Children may also develop primary sleep disorders in conjunction with ADHD. Two of the most common are sleep-disordered breathing (affecting up to 25% of children with ADHD) and restless legs syndrome or periodic limb movement disorder (affecting as many as 36%). In different ways, these disorders contribute to multiple awakenings and disrupted sleep patterns.

Stimulants. About one-third of children with ADHD who are not on medication experience chronic insomnia, suggesting that difficulty falling asleep may be intrinsic to the disorder. Nevertheless, research also suggests that stimulants used to treat children and adolescents with ADHD probably cause or exacerbate insomnia in some youngsters.

One option is for youths to take stimulants only early in the day. However, some may experience a “rebound” phenomenon, in which they become more hyperactive as the stimulant drug wears off. For these children, lowering the stimulant dose, using a time-release formula, or switching to a nonstimulant drug may be worth considering.

 

Treatment options

Treatment options for sleep problems in people with ADHD are generally the same as recommended for other people. The first step consists of lifestyle changes and behaviors that promote sleep. Psychotherapy or medications provide additional options when necessary.

Sleep hygiene. A prevailing view is that people can learn how to sleep better. “Sleep hygiene” is the term used to describe behaviors that promote good sleep. These include maintaining a regular sleep-and-wake schedule, using the bedroom only for sleeping, and keeping the bedroom free of distractions like the computer or television.

Avoid caffeine. Coffee and tea aren’t the only beverages that contain this stimulant. Some soft drinks, such as cola, orange, and citrus sodas, contain a lot of caffeine. Chocolate drinks or candy also contain this stimulant. It’s important to avoid caffeine after mid- to late afternoon, as this substance can remain in the system for hours.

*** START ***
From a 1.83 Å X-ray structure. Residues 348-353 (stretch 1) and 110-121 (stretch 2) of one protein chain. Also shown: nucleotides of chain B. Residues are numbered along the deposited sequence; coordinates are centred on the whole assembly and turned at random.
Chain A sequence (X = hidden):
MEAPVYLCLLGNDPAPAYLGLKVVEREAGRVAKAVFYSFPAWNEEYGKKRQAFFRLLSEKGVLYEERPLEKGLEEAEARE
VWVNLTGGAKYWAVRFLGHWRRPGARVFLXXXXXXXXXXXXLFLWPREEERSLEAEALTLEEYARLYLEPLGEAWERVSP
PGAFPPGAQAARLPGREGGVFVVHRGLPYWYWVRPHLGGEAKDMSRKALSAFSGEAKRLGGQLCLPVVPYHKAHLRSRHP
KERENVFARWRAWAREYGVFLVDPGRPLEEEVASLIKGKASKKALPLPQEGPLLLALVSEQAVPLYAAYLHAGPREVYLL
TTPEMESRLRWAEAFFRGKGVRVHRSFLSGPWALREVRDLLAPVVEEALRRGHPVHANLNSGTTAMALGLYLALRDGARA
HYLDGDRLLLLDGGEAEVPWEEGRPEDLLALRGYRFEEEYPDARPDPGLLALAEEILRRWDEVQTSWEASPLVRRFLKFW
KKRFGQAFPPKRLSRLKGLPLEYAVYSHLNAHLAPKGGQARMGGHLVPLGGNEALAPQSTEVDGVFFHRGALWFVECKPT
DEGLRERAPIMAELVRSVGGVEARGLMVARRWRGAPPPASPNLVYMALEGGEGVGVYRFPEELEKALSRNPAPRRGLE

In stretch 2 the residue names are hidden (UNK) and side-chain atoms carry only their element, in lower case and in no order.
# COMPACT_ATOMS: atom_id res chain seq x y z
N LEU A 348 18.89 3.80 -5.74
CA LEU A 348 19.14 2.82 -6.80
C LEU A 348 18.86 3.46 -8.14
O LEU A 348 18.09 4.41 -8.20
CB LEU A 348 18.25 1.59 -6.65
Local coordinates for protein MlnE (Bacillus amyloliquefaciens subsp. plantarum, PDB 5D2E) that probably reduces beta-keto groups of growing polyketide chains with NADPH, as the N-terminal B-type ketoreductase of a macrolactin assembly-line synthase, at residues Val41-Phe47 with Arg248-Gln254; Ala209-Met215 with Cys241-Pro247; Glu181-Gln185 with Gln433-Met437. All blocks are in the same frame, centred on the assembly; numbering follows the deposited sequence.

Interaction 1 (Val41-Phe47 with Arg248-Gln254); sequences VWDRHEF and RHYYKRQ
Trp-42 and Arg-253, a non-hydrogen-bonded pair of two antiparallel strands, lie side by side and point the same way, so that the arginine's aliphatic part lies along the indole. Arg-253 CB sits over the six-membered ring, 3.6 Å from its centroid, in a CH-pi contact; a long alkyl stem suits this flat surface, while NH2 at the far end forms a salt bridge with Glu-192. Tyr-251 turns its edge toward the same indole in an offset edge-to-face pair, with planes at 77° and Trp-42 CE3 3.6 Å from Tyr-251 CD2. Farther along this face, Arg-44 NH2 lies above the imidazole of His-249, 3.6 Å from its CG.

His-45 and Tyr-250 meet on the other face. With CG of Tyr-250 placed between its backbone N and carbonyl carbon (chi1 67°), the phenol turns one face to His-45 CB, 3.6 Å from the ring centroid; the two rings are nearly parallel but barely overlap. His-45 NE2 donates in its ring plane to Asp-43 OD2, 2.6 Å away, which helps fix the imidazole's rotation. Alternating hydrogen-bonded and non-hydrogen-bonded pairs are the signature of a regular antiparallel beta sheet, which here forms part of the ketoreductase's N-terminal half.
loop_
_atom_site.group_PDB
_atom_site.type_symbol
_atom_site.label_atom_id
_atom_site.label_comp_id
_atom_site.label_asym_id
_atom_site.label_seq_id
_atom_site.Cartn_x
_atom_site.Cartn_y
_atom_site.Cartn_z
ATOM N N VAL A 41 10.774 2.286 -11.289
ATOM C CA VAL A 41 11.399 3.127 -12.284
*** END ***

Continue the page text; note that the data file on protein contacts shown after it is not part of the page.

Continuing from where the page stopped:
Physical activity. Regular exercise during the day, especially aerobic activity, helps people fall asleep faster, spend more time in deep sleep, and awaken less often during the night. As an added bonus, physical activity also helps expend some of the energy that may contribute to hyperactivity and restlessness. It may be hard to sleep right after exercising, however, so physical activity may be worth avoiding in the hours just before bedtime.

Light therapy. If a disruption in circadian rhythm is contributing to sleep problems and other symptoms in someone with ADHD, a preliminary study in adults suggests that morning light therapy (similar to that prescribed for seasonal affective disorder) may help improve daytime alertness and focus. A case report found similar benefits for younger patients.

Cognitive behavioral therapy. Because people who don’t sleep well can become preoccupied with the problem while lying in bed, cognitive behavioral techniques can help them build more confidence that they can enjoy a good night’s sleep.

Medications. Preliminary research in children with ADHD and insomnia suggests that melatonin at night may help children fall asleep. Antidepressants and other medications to treat co-occurring disorders such as depression or anxiety may help if rumination is the problem. A variety of sleep aids also exist, but these have generally not been studied in children.

Gruber R. “Sleep Characteristics of Children and Adolescents with Attention Deficit-Hyperactivity Disorder,” Child and Adolescent Psychiatry Clinics of North America (Oct. 2009): Vol. 18, No. 4, pp. 863–76.

Tsai MH, et al. “Attention-Deficit/Hyperactivity Disorder and Sleep Disorders in Children,” Medical Clinics of North America (May 2010): Vol. 94, No. 3, pp. 615–32.

For more references, please see www.health.harvard.edu/mentalextra.